A Look into FSMA Compliance: Food Fraud

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Jennifer Kinion
Contributing Writer

While there are many topics surrounding FSMA compliance, food fraud is one which has received significant attention. While FSMA’s Intentional Adulteration (IA) rule aims to combat the tampering of the food supply to inflict wide-scale public harm, it also has sections of the Preventive Controls Rule for Human Food which apply specifically to food fraud. Let’s take a look at how food companies can develop a robust food defense plan to address all types of food fraud.

What is Food Fraud?

Food fraud is the illegal deception of food for economic gain, also known as economically motivated adulteration (EMA). While FSMA does not pinpoint specific examples of economically motivated food hazards, Food Safety Magazine explains that the general types of food fraud are theft, tampering, simulation, adulterant substances, diversion or gray market, and intellectual property rights counterfeiting.

Preventing against food fraud is essential to FSMA compliance and avoiding serious legal ramifications. The FDA has indicated that it will focus on criminal prosecution for both responsible individuals and the company as a whole.

Building a Food Defense Plan

To satisfy both the upcoming IA Rule, which has compliance dates beginning in July of 2019, as well as the Preventive Controls rule for Human Food, companies should implement the following key steps to build a solid food defense plan:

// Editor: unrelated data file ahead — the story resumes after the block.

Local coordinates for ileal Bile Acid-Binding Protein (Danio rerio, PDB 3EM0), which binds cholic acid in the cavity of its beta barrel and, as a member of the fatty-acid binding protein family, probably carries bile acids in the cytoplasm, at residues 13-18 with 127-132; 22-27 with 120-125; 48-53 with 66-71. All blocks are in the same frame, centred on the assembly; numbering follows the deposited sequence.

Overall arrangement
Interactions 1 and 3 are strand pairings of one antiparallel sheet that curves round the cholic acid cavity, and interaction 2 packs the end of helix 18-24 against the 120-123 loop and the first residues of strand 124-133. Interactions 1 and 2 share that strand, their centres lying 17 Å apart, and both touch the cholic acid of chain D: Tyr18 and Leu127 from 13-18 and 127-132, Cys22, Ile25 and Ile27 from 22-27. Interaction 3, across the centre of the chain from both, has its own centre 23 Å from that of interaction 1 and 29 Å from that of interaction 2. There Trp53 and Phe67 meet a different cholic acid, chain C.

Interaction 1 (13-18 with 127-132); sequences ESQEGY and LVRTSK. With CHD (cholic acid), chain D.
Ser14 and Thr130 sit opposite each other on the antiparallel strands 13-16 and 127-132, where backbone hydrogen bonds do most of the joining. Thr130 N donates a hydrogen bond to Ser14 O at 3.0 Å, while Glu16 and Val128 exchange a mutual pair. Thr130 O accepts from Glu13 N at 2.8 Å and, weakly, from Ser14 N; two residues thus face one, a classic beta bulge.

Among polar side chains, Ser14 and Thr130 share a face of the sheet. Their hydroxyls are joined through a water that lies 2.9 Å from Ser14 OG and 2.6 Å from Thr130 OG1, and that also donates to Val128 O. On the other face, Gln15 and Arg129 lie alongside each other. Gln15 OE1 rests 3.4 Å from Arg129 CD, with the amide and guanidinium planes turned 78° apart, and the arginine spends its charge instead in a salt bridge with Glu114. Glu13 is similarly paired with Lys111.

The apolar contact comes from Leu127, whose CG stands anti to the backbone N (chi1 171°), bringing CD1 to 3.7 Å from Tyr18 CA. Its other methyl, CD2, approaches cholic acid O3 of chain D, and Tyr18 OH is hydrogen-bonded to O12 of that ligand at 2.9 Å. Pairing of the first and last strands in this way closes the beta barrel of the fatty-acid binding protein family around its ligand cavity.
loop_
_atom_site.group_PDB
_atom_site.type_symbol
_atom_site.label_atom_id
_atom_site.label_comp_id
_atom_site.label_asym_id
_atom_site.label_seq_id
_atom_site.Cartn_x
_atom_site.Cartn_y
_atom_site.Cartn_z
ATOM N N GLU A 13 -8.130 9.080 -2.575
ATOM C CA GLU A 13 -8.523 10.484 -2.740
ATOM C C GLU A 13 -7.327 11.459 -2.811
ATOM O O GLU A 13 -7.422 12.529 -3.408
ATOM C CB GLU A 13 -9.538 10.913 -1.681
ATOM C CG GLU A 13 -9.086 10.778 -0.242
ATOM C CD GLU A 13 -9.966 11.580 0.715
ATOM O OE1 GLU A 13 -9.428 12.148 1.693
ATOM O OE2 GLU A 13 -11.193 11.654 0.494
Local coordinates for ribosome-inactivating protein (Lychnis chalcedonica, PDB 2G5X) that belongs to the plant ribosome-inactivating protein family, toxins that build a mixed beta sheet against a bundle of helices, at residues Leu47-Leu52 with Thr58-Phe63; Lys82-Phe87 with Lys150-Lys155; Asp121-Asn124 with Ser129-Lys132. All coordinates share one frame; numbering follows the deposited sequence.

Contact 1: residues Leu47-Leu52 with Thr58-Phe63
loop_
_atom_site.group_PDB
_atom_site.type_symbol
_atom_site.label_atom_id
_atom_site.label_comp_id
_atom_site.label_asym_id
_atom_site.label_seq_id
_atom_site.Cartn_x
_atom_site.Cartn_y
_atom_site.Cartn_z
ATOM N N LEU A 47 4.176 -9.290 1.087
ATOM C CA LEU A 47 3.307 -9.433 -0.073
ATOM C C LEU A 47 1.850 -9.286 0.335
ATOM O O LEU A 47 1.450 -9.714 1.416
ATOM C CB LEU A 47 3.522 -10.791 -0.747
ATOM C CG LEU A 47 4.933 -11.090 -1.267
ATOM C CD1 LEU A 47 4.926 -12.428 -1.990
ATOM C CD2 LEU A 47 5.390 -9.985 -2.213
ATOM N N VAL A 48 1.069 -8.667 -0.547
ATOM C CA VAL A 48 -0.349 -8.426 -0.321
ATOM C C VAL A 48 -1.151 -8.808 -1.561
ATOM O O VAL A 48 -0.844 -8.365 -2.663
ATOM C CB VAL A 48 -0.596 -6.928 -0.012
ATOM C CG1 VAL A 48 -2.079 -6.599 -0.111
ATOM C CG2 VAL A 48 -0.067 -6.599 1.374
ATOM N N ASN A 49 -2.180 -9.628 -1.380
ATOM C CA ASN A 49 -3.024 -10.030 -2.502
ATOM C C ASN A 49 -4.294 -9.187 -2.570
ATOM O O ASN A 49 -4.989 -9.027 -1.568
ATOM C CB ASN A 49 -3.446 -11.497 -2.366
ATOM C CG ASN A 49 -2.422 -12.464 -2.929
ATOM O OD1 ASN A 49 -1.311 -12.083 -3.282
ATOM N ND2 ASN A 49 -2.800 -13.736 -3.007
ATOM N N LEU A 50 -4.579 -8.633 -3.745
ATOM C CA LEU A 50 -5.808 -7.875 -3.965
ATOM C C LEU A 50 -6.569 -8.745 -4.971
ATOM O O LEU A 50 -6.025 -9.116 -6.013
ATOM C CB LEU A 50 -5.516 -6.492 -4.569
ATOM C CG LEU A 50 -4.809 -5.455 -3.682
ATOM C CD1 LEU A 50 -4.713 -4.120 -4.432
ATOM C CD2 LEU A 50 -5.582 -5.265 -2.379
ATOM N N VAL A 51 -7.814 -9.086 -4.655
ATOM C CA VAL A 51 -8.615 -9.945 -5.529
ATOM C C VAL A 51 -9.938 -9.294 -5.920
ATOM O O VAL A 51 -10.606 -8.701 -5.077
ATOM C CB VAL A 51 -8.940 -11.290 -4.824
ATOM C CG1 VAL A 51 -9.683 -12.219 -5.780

• Perform a vulnerability assessment

  • Implement mitigation strategies to prevent or significantly minimize the appearance and potential impact of food fraud

  • Continuously monitor for program performance

  • Implement corrective actions as needed

  • Verify the program is working by performing routine reanalysis

  • Document all of the above with clear, accessible records

Additionally, companies should pay special attention to the four key activity types which the FDA has identified as posing the greatest potential risks:

  • Bulk liquid receiving and loading

  • Liquid storage and handling

  • Secondary ingredient handling

  • Mixing and similar activities

As with any aspect of FSMA, effective record keeping practices are critical. As the saying goes, “If you didn’t document it, it’s as if you never did it.”

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